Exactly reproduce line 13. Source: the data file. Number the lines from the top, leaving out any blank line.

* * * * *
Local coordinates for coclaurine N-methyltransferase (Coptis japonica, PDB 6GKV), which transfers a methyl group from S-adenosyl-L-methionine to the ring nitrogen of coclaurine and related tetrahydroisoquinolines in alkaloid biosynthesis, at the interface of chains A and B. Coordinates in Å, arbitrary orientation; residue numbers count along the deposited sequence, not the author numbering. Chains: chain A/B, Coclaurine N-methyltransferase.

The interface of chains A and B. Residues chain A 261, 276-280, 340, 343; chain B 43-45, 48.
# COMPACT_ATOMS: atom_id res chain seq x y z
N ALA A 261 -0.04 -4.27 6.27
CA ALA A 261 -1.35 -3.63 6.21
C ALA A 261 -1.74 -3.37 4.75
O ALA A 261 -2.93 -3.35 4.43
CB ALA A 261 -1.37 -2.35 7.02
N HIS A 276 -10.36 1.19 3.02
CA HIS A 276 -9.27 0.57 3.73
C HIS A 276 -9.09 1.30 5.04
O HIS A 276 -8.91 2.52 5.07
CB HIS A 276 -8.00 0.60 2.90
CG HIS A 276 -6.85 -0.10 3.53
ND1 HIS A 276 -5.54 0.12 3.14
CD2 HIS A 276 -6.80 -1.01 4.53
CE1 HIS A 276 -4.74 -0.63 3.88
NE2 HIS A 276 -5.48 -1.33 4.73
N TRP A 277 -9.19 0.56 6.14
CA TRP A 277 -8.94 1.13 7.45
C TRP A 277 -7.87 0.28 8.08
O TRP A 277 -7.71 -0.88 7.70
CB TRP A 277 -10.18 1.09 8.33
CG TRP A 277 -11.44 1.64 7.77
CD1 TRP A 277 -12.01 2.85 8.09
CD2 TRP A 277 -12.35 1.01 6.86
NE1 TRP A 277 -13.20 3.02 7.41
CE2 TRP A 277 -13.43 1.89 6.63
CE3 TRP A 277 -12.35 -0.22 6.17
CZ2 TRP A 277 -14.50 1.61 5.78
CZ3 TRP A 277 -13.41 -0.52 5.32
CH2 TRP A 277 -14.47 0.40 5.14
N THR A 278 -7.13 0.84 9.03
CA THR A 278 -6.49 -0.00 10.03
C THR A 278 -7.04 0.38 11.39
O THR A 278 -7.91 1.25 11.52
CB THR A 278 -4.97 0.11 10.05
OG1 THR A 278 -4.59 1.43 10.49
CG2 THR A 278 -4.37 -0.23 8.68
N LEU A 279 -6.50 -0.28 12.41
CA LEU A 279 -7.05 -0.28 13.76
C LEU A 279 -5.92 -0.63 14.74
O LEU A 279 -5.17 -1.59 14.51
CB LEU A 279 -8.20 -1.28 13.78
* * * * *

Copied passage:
CB HIS A 276 -8.00 0.60 2.90